Sterilization And Disinfection With 10 Effective Standard Precautions

Sterilization And Disinfection With 10 Effective Standard Precautions

Sterilization And Disinfection
The purpose of sterilization and disinfection procedures is to prevent the transmission of microbes to patients. In addition to sterilization and disinfection, other important measures to prevent transmission are included in the protocol of “standard precautions” (previously known as Universal Precautions).

These standard precautions should be used in interaction with all patients because it is unknown whether any particular patient may be the reservoir of transmissible bacteria, viruses, or other microbes. 

Standard precautions include (1) hand hygiene, (2) respiratory hygiene and cough etiquette, (3) safe injection practices, and (4) proper disposal of needles and scalpels.

Further, if exposure to body fluids or aerosols is likely, personal protective equipment (PPE) such as masks or face shields, gloves, gowns, and protective eyewear should be used. The precautions taken should be specific for the task rather than for the particular patient. 

In addition, there are transmission-based precautions that supplement the standard precautions and should be employed when the patient is infected (or suspected to be infected) with a highly transmissible organism. The three categories of transmission-based precautions are contact, droplet, and airborne. 


* Sterilization is the killing or removal of all microorganisms, including bacterial spores, which are highly resistant. Sterilization is usually carried out by autoclaving, which consists of exposure to steam at 121°C under a pressure of 15 lb/in2 for 15 minutes.

Surgical instruments that can be damaged by moist heat are usually sterilized by exposure to ethylene oxide gas, and most intravenous solutions are sterilized by filtration.

* Disinfection is the killing of many, but not all, microorganisms. For adequate disinfection, pathogens must be killed, but some organisms and bacterial spores may survive.

Disinfectants vary in their tissue-damaging properties from the corrosive phenol-containing compounds, which should be used only on inanimate objects, to less toxic materials such as ethanol and iodine, which can be used on skin surfaces.

Chemicals used to kill microorganisms on the surface of the skin and mucous membranes are called antiseptics.

Rate Of Killing Of Microorganisms In Sterilization And Disinfection

Death of microorganisms occurs at a certain rate-dependent primarily on two variables: the concentration of the killing agent and the length of time the agent is applied.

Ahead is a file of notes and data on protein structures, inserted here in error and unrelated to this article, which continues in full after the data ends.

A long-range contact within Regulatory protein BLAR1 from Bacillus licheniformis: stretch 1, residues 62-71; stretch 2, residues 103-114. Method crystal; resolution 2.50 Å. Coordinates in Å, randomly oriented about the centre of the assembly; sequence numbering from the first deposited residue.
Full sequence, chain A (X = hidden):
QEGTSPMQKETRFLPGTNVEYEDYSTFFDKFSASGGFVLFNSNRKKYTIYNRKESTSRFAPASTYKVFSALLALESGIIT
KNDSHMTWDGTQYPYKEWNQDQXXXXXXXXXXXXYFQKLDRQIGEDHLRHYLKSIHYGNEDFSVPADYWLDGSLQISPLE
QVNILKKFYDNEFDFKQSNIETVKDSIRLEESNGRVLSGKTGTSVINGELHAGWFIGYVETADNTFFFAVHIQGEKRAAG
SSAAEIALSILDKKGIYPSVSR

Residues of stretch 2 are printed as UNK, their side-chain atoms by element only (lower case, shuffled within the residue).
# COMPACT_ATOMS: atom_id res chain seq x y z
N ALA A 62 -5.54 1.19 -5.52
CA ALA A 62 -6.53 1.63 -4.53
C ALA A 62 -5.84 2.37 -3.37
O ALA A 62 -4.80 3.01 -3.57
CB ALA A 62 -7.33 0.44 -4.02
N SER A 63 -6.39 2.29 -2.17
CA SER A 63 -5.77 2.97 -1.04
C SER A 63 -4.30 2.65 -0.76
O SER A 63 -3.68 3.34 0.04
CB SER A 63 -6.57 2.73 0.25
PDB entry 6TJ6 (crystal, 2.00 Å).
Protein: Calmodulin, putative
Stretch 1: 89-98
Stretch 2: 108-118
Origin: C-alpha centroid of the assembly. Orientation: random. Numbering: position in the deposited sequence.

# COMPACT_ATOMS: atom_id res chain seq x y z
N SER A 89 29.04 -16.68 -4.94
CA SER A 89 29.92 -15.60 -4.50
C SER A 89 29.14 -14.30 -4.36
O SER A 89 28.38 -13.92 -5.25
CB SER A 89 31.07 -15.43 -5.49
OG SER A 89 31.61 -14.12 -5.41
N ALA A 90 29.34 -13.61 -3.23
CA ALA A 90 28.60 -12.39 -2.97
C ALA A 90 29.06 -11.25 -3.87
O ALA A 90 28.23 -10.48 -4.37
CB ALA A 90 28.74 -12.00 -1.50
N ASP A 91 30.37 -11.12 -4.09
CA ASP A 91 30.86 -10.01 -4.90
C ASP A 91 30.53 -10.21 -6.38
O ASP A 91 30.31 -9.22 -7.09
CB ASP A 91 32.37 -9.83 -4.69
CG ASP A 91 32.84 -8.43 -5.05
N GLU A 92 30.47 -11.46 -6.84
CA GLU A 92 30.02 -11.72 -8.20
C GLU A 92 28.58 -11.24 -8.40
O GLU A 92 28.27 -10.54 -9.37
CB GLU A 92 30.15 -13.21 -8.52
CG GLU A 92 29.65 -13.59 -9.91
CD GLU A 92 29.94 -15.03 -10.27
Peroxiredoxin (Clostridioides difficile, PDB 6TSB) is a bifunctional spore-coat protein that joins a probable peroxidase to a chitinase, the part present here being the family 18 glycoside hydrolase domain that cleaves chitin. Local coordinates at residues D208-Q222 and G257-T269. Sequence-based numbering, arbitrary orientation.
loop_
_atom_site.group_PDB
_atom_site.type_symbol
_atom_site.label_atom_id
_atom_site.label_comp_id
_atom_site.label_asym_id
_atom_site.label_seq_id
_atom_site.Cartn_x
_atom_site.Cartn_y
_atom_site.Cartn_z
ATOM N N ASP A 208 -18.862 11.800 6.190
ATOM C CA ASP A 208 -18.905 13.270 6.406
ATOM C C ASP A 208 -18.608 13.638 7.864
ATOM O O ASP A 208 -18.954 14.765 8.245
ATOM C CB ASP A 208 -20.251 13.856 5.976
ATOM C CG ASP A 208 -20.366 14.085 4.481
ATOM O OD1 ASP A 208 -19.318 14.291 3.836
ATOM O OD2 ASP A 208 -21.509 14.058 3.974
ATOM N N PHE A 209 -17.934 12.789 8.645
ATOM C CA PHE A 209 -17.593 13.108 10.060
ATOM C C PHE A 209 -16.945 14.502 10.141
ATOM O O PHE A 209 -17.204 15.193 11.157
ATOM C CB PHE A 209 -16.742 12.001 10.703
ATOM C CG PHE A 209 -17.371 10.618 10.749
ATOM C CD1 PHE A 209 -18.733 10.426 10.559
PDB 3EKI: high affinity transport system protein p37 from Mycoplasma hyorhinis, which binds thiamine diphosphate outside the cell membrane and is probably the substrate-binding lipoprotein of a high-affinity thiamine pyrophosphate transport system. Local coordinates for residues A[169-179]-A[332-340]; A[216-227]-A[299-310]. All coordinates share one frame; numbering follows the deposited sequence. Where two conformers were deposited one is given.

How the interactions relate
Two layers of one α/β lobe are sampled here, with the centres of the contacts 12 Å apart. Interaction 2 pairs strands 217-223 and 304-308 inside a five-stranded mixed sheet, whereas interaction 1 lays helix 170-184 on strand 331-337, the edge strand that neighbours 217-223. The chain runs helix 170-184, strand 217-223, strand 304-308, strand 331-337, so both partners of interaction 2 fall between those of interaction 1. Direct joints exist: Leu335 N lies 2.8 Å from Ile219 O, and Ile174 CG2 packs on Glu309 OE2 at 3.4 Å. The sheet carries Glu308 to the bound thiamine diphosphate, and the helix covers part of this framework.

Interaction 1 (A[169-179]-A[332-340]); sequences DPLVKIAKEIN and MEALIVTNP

The rate of killing is defined by the relationship

                      N ∝ 1/CT

This shows that the number of survivors, N, is inversely proportionate to the concentration of the agent, C, and to the time of application of the agent, T. Collectively, CT is often referred to as the dose. Stated alternatively, the number of microorganisms killed is directly proportionate to CT.

The relationship is usually stated in terms of survivors because they are easily measured by colony formation. Death is defined as the inability to reproduce. In certain circumstances, the physical remains of dead bacteria can still cause problems.

Chemical Agents For Sterilization And Disinfection

Chemicals vary greatly in their ability to kill microorganisms. A quantitative measure of this variation is expressed as the phenol coefficient, which is the ratio of the concentration of phenol to the concentration of the agent required to cause the same amount of killing under the standard conditions of the test.

Chemical agents act primarily by one of the three mechanisms: (1) disruption of the lipid-containing cell membrane, (2) modification of proteins, or (3) modification of DNA. Each of the following chemical agents has been classified into one of the three categories, but some of the chemicals act by more than one mechanism.

Disruption Of Cell Membranes Sterilization And Disinfection


Ethanol is widely used to clean the skin before immunization or venipuncture. It acts mainly by disorganizing the lipid structure in membranes, but it denatures proteins as well.

Ethanol requires the presence of water for maximal activity (i.e., it is far more effective at 70% than at 100%). Seventy percent ethanol is often used as an antiseptic to clean the skin prior to venipuncture

However, because it is not as effective as iodine-containing compounds, the latter should be used prior to obtaining a blood culture and installing intravenous catheters. Ethanol will not kill bacterial spores and therefore cannot be used for sterilization.

Detergents In Sterilization And Disinfection

Detergents are “surface-active” agents composed of a long-chain, lipid-soluble, hydrophobic portion and a polar hydrophilic group, which can be a cation, an anion, or a nonionic group.

These surfactants interact with the lipid in the cell membrane through their hydrophobic chain and with the surrounding water through their polar group and thus disrupt the membrane.

Quaternary ammonium compounds (e.g., benzalkonium chloride) are cationic detergents widely used for skin antisepsis. Benzalkonium chloride is the active ingredient in Lysol, a commonly used disinfectant for floors and other surfaces.